Parks Lead Agency standard for parks and recreational facilities, as per the Quimby Act, is 3 acres per 1000 residents. Compare requirement to the Lead Agency standard and if they currently meets this standard. A significant impact would occur if the project’s park and recreational demands would substantially degrade current parks and recreation facilities or if the construction or expansion of recreational acilities would have an adverse effect on the physical environment.
Checklist- Public Services What type of projects?
Utilities and Service Systems Demand for services is greatly dependant on project type: Energy- Urban Uses- water, wastewater, sewer, etc. Common approach Document baseline services and capacities Identify any policy thresholds, if applicable Quantify project’s contributions Compare project to capacities Often use engineering and design reports
Sewer and Stormwater Sewer Lead Agency specific Local or Regional facilities Often involve NPDES Permits Ensure compliance with permit discharge requirements Master or Facility Plans Stromwater Is it clean? Then it’s all about capacity. Policies for onsite retention? Master or Facility Plans
Water Supply Water Supply Assessment- See Hydro Lecture Urban Water Management Plans General Plan Approach in a nutshell: Document Supply Sources Existing Demand Project Related Demand Long term supply of water 20yr
Rules of the Water Game Federal Clean Water Act (CWA) establishes regulatory requirements for potable water supplies including raw and treated water quality criteria. Federal Safe Drinking Water Act (SDWA), which was enacted in 1974, gives the United States Environmental Protection Agency (EPA) the authority to set standards for contaminants in drinking water supplies. Amended in 1986 and 1996. 83 contaminants listed in the SDWA EPA sets a maximum contaminant level or treatment technique for contaminants in drinking water.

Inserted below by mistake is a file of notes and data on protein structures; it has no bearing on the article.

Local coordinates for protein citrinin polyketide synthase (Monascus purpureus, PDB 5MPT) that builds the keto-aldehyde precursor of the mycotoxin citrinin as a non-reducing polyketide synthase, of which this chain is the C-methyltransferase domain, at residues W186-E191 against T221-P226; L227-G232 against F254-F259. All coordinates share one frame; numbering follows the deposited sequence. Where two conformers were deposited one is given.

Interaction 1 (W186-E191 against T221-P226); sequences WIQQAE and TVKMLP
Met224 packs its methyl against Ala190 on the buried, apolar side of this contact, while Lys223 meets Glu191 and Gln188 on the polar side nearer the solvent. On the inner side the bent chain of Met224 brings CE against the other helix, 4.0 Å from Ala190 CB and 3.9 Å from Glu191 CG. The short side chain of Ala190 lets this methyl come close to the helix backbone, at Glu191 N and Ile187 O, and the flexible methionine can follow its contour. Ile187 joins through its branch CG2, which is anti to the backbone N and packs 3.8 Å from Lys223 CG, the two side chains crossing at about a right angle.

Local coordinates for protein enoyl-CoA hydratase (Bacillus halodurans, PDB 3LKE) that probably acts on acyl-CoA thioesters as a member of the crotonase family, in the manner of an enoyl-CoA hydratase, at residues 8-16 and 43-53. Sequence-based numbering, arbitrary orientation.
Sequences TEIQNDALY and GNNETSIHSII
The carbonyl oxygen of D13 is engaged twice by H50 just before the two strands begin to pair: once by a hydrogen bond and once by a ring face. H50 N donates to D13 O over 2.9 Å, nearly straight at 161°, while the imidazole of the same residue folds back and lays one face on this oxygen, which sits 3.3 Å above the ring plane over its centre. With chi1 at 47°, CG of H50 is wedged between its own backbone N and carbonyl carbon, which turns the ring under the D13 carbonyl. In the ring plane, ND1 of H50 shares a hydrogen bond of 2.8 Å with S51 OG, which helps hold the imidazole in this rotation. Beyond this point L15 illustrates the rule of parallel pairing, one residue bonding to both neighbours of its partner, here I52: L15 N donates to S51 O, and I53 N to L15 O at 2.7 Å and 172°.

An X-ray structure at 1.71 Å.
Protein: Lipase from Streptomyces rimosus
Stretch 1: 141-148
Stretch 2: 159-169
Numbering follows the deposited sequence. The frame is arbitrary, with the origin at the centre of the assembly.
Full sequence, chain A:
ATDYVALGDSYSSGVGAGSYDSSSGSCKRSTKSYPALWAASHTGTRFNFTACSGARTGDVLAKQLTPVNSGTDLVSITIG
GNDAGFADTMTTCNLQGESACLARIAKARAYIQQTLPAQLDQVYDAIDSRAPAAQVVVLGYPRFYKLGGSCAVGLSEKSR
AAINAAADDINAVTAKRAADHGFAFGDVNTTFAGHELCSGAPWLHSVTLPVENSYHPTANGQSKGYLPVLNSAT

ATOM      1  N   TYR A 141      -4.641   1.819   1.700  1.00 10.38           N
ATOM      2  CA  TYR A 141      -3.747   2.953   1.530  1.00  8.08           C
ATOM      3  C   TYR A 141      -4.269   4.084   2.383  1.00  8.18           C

Rules of the Water Game The State Water Resources Control Board (SWRCB) manages all water rights and water quality issues in California under the terms of the Porter-Cologne Water Quality Control Act (1969). The California Department of Health Services (DHS) has been granted primary enforcement responsibility for the SDWA. Title 22 of the California Administrative Code establishes DHS authority and stipulates drinking water quality and monitoring standards. These standards are equal to or more stringent than the federal standards.
Landfills Once again, it’s a capacity question Each landfill has a permitted capacity Calrecycle Approved Methodology Public Resources Code, Division 30, Chapter 4, Article 1, Section 41701
Recycling Rules…CIWA The California Integrated Waste Management Act of 1989 requires each county and its cities to adopt an Integrated Waste Management Plan Establishes standards for solid waste disposal and recycling Plan is certified by the State Integrated Waste Management Board as to compliance with the Act. Requires LEA’s to Reduce the waste stream Provide for the safe collection of household hazardous wastes Expand recycling and reuse programs
Recycling Rules…CIWA Strict mandates for local agencies to achieve a 25 percent reduction in solid waste disposed of by 1995 and a 50 percent reduction by the year 2000. Each city is required to prepare, adopt, and submit to the County a Source Reduction and Recycling Element (SRRE). Counties must also prepare a SRRE for unincorporated areas.